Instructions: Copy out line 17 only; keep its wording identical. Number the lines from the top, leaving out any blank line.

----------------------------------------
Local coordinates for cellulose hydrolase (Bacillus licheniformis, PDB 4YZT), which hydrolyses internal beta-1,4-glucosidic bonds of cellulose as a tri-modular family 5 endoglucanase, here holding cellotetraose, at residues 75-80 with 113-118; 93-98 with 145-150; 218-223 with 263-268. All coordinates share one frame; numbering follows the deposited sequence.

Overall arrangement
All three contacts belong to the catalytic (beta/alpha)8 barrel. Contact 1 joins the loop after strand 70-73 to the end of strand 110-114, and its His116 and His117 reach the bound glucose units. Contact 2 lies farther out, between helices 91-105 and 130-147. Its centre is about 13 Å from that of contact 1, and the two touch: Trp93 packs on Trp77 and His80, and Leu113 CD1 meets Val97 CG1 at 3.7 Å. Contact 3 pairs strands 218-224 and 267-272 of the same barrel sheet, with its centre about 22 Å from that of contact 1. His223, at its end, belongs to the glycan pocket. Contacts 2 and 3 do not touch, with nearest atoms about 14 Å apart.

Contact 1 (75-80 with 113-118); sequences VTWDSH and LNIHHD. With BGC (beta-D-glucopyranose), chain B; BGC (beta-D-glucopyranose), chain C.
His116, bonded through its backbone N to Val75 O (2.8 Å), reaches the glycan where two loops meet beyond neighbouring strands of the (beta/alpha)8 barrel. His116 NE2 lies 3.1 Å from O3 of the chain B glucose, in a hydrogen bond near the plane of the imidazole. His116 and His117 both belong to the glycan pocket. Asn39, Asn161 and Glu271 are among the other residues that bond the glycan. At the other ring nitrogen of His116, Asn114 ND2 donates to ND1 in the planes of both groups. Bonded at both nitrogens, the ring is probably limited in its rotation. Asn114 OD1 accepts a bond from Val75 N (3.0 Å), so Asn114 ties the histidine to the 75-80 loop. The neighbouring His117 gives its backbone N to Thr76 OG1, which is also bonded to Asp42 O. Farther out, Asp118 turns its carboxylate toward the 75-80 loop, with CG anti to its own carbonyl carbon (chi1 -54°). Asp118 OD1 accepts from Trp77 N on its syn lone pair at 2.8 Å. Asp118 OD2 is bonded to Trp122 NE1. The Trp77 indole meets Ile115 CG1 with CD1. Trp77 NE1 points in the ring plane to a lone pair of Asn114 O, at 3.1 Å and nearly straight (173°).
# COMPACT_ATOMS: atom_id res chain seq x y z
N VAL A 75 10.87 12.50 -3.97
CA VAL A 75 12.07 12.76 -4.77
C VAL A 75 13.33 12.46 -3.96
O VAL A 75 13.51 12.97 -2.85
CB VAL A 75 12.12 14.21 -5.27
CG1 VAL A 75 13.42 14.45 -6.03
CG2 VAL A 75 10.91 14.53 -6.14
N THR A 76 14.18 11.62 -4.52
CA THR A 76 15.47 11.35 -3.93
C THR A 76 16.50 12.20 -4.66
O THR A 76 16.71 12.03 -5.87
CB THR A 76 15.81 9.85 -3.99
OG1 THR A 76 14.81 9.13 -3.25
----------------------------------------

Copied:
O THR A 76 16.71 12.03 -5.87